Retina vs. Legacy...

Discussion in 'Digital Photography' started by baldrick_nz, Jul 23, 2015.

  1. baldrick_nz macrumors newbie

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    Jul 21, 2015
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    Whakatane, NZ
    #1
    For photography, how important is a retina screen??

    I'm looking to buy a Mac, and though I understand the fanfare around Retina screens, I'm not sure how having photos edited on a Retina will appear any different to others who don't have Retina displays?

    It looks as if the deciding factor for me taking the plunge to OSX is going to be Retina vs. Legacy, and the trade off for that is going to be onboard storage (128mb ssd vs. 1Tb Hdd)

    Any help would be much appreciated!
     
  2. keysofanxiety macrumors 604

    keysofanxiety

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    Nov 23, 2011
    #2
    Retina looks ridiculously sharp, like the images are painted on the screen. Colours are incredibly vibrant. I wouldn't consider anything else were I doing photography.
     
  3. baldrick_nz thread starter macrumors newbie

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    #3
    Thanks for your reply, keysof anxiety,

    If I edited an image via a Retina screen, how would this appear to someone who doesn't have a Retina screen?

    Also, How would the image print out? The richness that a Retina produces wouldn't necessarily translate on a print, would it?
     
  4. MCAsan macrumors 601

    MCAsan

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    #4
    With your monitor.....you can not control how exported jpg file is seen on another computer's monitor. All you can do is use a calibrated high res monitor, ideally that is AdobeRGB, to get the most out of your raw files. If other's people have poor monitors that make things look bad......nothing you can do about that.
     
  5. Apple fanboy macrumors P6

    Apple fanboy

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    #5
    MCAsan is correct. Retina or non retina is not as important as a wide colour gamut, calibrated screen.
    Both of the MacBook screens you mention are SRGB, so only 75% of the Adobe Colour space.
     
  6. sananda macrumors 68020

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    May 24, 2007
    #6
    When the Retina iMac came out, I went to have a look at it at an Apple Store. And they put a non Retina 27" iMac next to it for me to compare. I opened the same photo from my M9 on both computers. I can't see that there would have been any advantage for me in editing on the retina one.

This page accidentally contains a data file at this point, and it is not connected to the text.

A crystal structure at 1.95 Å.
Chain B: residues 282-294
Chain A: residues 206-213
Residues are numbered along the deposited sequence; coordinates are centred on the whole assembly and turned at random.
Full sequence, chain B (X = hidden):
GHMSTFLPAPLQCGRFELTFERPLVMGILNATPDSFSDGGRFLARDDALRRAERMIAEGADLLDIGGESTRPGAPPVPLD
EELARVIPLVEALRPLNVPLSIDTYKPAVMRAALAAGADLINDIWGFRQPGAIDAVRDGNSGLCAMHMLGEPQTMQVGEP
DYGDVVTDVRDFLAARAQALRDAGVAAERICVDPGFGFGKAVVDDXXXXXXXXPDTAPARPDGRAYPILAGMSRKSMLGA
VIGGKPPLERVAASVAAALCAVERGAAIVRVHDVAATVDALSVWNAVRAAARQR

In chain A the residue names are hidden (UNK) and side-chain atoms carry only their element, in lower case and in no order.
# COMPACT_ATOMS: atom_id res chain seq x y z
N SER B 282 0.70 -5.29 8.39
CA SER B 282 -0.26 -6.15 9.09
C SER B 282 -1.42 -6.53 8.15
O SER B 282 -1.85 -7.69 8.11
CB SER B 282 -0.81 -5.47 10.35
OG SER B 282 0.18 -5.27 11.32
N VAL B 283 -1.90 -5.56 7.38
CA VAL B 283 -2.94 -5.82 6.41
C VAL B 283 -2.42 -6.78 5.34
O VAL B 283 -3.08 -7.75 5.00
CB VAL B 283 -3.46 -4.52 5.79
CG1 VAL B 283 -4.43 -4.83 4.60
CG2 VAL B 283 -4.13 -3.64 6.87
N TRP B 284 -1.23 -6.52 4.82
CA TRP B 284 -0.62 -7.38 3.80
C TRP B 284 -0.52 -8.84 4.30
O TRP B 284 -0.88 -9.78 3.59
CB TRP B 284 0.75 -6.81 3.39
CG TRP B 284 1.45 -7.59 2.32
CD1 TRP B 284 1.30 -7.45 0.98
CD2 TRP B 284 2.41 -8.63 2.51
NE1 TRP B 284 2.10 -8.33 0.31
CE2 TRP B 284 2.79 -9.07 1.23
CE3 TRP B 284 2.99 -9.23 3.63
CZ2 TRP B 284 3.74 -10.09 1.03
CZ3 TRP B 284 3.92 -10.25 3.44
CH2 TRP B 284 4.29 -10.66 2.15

7. bgd macrumors regular

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    Aug 30, 2005
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    SG
    #7
    I have both. Retina is very good but you get used to what you have, very quickly. If you compare them directly then you'll choose Retina. If you don't have Retina you won't miss it.
     
  8. swordio777 macrumors 6502

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    Apr 3, 2013
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    Scotland, UK
    #8
    Not important in the slightest. Having a retina screen sitting at home won't help you take better photos when you're out in the field with your camera, and it won't make a bad photo look good.

    It's a luxury rather than a necessity. Look at the same photo on your computer screen and then on your ipad/iphone - while the difference in resolution is noticeable, it's hardly a game-changer. Personally, I have the non-retina 27" iMac and I see no reason to upgrade (although when I do finally upgrade in a couple of years, it'll likely be to a retina model).

    A good print will be sharper than a retina display (assuming it's properly sharped to be printed), however the fact that a screen is backlit means the print can never look as contrasty. I certainly wouldn't worry about this though - after all, this is already the case and the retina screen doesn't change the situation.

    As bgd said above, you'll get used to what you have very quickly, whichever route you choose. If you've got the money to spare, by all means go for the retina - I'm positive you would not regret doing so, however think seriously about your long term usage of the computer and your storage needs. Regarding your drive choices, I personally believe 128GB ssd is too small, especially if you intend to keep your photos on it. Perhaps the 1TB fusion drive would be a better option, whichever mac you buy.

    All the best!
    Iain
     
  9. robgendreau macrumors 68030